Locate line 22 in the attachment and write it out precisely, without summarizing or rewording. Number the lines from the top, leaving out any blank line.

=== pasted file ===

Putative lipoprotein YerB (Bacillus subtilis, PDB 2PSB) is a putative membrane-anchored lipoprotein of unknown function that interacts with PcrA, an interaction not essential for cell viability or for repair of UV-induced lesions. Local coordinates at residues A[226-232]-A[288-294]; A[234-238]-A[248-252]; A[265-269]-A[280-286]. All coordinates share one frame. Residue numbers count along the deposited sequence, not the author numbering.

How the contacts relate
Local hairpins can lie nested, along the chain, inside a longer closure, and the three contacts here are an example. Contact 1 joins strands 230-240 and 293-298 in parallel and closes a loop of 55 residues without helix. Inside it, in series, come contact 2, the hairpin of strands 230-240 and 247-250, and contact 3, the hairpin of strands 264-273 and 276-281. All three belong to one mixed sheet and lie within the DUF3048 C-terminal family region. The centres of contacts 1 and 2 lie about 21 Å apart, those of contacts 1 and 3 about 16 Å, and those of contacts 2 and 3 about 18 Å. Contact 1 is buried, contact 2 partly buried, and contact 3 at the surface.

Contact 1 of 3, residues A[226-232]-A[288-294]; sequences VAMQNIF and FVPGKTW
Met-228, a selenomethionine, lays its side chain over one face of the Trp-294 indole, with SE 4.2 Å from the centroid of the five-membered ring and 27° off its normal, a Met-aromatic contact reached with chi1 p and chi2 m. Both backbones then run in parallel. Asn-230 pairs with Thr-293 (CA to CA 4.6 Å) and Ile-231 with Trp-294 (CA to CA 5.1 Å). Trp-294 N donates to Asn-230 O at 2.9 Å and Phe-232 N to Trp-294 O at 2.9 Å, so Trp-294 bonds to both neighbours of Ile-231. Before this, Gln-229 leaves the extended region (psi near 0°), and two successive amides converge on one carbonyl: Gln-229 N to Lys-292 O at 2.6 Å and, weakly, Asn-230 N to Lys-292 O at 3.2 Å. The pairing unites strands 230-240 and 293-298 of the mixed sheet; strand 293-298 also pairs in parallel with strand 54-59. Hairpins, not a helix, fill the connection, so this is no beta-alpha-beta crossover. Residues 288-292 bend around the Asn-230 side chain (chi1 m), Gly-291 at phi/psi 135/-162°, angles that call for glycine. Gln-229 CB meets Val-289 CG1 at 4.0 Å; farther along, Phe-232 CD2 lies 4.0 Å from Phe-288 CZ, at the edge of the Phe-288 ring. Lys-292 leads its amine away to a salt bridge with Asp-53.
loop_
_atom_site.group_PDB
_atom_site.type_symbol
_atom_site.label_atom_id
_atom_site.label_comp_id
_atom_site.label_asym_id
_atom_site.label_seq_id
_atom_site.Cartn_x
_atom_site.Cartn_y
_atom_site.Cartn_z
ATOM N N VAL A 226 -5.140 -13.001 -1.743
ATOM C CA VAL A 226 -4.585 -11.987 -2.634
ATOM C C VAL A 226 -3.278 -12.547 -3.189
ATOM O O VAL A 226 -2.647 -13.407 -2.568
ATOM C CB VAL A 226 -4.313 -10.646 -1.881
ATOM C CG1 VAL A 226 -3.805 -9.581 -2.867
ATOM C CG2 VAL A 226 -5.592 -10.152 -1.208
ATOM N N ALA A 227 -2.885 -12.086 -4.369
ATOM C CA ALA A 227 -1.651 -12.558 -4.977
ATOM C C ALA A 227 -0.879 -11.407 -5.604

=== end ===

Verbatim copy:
ATOM C CG2 VAL A 226 -5.592 -10.152 -1.208